Three years and nine days after the first word of a proposal to change the zoning of a full block of California SW on the south end of the Admiral District, the proposal has finally reached the City Council, which has the final say.
(Screen grab from Seattle Channel stream of this morning’s hearing)
Its Committee on the Built Environment has just concluded its first hearing on the proposal to change the zoning along a block-plus of California SW (Hanford to Hinds) from NC1-30 to NC2-40, enabling larger businesses and taller buildings.
Despite the time it has taken for the proposal to get to this point, council staffer Michael Jenkins noted to the committee, “You are pressed for time on this” – it’s now close to the end of the 120-day period allotted for committee action. It’s been pushed off this long because the city recommendation on the proposal came right before fall – which happens to be when councilmembers are focused on budget matters; they have wrapped those up except for next Monday’s final budget vote, so that’s why they were able to take it up today.
No one was there for public comment (on this issue or anything else on the agenda) at today’s meeting. The council spent about half an hour listening to Jenkins’ presentation, involving the issues on which we’ve reported many times before (here’s our coverage archive). Clark summarized that the main issues seemed to her to be the height analysis – how would the upzoning really affect the area – and interpretation of whether this fits with the Admiral Neighborhood Plan. There were some technicalities bandied about regarding the “adopted” plan versus the “recognized” plan; Clark said she has always felt the entire “recognized” plan should be considered as such. Councilmember Sally Bagshaw suggested a “field trip” to the site; no date was set but Clark said that certainly was possible. Clark asked for clarification of whether the property owners who proposed this (Mike Gain and Roger Cayce) owned all the parcels (they don’t, though Jenkins didn’t have that information handy) or had a special agreement with other owners supporting the proposal.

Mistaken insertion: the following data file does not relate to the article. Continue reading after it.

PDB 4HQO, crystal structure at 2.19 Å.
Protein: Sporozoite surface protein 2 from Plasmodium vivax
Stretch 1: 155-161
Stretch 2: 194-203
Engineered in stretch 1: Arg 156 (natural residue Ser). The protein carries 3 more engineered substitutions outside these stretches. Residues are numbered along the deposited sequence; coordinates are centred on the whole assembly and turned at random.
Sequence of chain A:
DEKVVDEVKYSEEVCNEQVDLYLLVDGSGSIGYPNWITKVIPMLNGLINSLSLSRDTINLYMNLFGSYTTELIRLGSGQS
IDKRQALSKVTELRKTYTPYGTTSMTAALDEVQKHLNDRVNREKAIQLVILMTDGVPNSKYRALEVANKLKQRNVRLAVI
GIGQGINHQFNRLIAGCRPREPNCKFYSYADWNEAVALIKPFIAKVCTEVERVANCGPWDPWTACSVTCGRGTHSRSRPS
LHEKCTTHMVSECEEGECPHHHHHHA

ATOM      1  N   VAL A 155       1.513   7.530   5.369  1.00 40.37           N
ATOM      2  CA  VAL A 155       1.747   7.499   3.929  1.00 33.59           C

Bottom line: There will be at least one more hearing in this committee – they are scheduling November 30th for oral arguments, and the people challenging the rezone (six appeals, largely involving dozens of nearby residents) will get 15 minutes to split among themselves, while those seeking it (and, since it recommended approval, the city Department of Planning and Development), will get 15 minutes. After that hearing, committee chair Clark said, they will decide if the committee is ready to vote on the request – or if they will schedule one more meeting on December 8th. Once this committee makes its decision, a full council vote would be next. (One note, the graphic on the screengrab above is erroneous; though the term appeared throughout the meeting stream, this is not a CONTRACT rezone, which would involve a specific project; this is a general rezone – differences explained here.)